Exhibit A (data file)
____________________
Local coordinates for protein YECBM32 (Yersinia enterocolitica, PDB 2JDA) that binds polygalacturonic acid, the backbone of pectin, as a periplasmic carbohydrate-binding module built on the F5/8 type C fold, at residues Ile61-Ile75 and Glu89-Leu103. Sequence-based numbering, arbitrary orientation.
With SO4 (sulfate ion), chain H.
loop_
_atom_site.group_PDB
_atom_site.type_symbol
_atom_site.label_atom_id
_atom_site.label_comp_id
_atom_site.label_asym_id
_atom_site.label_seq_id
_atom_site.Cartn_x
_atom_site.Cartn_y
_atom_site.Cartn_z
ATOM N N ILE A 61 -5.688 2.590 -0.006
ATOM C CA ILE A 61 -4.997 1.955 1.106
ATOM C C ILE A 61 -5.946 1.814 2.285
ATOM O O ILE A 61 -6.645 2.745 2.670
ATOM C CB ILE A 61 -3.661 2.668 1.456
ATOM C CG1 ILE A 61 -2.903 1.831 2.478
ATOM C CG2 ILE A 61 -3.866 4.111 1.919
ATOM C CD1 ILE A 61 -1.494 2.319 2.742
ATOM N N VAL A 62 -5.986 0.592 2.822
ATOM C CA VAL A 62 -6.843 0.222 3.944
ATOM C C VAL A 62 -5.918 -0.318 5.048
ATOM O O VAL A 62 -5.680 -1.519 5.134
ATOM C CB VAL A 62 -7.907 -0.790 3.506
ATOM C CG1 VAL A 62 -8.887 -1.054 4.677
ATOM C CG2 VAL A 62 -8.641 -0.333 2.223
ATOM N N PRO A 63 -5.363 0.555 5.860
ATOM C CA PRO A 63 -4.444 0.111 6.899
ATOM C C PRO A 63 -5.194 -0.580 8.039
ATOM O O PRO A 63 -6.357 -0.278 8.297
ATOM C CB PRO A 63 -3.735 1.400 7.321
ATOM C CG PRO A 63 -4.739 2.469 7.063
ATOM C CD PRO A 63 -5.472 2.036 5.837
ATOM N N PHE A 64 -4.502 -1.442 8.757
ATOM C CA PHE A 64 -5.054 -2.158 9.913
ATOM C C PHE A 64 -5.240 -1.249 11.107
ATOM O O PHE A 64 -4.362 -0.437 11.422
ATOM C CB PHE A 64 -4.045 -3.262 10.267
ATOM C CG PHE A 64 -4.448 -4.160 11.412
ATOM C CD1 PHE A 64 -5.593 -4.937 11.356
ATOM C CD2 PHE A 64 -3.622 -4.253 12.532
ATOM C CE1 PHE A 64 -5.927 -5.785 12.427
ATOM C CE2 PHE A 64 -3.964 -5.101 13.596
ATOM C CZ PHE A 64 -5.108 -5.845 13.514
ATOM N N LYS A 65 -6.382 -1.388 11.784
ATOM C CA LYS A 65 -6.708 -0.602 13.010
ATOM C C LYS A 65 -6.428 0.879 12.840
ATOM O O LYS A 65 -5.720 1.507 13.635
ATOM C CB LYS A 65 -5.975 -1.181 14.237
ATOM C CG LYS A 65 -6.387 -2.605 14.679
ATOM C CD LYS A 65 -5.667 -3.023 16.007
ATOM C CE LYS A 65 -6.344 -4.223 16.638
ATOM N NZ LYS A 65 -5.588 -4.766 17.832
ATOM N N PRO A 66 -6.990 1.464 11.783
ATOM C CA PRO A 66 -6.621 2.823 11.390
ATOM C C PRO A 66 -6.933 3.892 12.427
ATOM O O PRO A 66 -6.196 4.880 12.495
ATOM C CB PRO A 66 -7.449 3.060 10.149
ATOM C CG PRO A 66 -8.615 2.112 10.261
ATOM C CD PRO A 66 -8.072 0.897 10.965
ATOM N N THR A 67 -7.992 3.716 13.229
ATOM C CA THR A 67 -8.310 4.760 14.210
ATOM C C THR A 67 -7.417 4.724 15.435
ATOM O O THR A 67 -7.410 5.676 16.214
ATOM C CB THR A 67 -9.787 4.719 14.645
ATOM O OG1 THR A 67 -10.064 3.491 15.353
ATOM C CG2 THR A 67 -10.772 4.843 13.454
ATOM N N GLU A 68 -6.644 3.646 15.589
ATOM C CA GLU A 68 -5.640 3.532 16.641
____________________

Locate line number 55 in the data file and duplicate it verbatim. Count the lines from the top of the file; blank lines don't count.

ATOM N N PRO A 66 -6.990 1.464 11.783